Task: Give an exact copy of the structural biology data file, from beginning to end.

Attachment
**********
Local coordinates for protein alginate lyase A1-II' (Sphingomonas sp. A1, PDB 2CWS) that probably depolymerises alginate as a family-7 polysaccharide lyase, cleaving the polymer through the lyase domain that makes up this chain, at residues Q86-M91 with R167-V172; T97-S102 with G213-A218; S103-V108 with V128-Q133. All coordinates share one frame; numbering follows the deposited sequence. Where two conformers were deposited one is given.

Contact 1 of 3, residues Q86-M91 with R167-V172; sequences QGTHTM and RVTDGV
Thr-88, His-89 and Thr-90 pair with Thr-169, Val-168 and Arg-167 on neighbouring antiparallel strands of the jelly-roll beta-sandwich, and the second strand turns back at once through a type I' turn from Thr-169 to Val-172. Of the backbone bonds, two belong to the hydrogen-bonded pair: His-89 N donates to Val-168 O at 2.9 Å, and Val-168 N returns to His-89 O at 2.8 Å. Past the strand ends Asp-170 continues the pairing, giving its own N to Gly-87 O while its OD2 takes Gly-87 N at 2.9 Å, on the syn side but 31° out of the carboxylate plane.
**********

Local coordinates for protein alginate lyase A1-II' (Sphingomonas sp. A1, PDB 2CWS) that probably depolymerises alginate as a family-7 polysaccharide lyase, cleaving the polymer through the lyase domain that makes up this chain, at residues Q86-M91 with R167-V172; T97-S102 with G213-A218; S103-V108 with V128-Q133. All coordinates share one frame; numbering follows the deposited sequence. Where two conformers were deposited one is given.

Contact 1 of 3, residues Q86-M91 with R167-V172; sequences QGTHTM and RVTDGV
Thr-88, His-89 and Thr-90 pair with Thr-169, Val-168 and Arg-167 on neighbouring antiparallel strands of the jelly-roll beta-sandwich, and the second strand turns back at once through a type I' turn from Thr-169 to Val-172. Of the backbone bonds, two belong to the hydrogen-bonded pair: His-89 N donates to Val-168 O at 2.9 Å, and Val-168 N returns to His-89 O at 2.8 Å. Past the strand ends Asp-170 continues the pairing, giving its own N to Gly-87 O while its OD2 takes Gly-87 N at 2.9 Å, on the syn side but 31° out of the carboxylate plane.